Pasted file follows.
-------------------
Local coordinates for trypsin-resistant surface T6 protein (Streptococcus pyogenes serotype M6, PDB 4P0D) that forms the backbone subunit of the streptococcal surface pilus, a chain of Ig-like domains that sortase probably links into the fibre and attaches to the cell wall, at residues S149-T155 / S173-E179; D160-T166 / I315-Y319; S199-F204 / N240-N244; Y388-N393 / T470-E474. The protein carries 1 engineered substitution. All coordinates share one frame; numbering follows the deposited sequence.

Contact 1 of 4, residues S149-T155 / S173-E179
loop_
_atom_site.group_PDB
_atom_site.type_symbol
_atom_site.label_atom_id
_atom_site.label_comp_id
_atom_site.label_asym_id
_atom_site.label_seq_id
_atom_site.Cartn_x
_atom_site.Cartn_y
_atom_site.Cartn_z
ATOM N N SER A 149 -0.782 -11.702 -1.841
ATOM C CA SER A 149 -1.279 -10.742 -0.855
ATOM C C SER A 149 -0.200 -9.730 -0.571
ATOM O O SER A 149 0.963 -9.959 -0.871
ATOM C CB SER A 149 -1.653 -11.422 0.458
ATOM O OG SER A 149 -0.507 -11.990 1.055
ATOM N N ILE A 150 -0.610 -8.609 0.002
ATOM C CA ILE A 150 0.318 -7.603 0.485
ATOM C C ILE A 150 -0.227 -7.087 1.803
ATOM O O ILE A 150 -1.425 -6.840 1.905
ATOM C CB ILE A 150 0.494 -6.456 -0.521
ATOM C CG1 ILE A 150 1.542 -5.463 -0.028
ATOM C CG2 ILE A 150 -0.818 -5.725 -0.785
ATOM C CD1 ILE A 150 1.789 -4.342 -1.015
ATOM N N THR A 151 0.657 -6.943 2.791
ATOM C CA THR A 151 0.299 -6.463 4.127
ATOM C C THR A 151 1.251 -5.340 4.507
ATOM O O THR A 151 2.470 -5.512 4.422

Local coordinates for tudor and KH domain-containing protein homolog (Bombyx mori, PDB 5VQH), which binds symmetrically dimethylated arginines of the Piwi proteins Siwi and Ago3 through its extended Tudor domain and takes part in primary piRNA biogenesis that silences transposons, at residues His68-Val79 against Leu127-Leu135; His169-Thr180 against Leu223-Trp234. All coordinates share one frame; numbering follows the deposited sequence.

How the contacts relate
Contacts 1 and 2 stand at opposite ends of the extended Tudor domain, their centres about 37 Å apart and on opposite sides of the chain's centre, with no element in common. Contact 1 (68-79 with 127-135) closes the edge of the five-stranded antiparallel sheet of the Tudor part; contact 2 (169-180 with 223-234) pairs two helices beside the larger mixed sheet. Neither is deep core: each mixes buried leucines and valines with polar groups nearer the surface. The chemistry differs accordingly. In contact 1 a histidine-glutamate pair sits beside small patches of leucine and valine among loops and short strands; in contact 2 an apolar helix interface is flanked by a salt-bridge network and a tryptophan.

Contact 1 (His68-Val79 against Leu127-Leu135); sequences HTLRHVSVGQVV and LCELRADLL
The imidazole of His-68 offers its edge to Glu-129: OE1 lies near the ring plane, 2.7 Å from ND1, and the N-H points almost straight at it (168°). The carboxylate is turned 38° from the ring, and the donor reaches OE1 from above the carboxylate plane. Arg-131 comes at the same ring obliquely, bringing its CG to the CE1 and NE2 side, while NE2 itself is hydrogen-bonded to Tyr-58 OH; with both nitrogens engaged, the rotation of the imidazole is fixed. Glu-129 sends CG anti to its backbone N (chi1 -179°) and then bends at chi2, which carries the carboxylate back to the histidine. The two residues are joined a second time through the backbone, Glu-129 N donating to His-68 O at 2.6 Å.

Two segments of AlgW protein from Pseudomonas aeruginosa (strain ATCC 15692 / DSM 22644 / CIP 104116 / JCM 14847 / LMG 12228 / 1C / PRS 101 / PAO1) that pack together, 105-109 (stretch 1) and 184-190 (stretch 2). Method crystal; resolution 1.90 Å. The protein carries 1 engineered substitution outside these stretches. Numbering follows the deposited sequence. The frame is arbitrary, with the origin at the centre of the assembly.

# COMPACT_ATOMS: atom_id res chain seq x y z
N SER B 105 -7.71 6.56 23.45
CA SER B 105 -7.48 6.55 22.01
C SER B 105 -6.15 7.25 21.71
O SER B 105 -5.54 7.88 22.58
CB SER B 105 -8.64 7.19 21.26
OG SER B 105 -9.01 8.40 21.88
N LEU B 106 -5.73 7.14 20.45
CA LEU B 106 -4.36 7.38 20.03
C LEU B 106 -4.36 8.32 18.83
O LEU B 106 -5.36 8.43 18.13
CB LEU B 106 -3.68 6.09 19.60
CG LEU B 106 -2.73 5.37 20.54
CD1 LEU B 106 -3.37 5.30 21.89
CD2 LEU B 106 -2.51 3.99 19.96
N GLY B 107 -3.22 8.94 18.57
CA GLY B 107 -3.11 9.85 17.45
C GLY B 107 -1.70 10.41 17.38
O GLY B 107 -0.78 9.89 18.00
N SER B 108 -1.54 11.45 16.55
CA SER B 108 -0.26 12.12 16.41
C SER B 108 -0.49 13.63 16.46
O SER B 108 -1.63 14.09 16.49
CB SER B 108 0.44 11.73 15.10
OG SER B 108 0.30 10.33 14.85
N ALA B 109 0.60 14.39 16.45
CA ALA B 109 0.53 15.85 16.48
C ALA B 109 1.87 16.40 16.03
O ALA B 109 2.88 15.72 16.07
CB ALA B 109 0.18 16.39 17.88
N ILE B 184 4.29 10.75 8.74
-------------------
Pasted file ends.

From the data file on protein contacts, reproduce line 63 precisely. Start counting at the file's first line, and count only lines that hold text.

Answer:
CA ALA B 109 0.53 15.85 16.48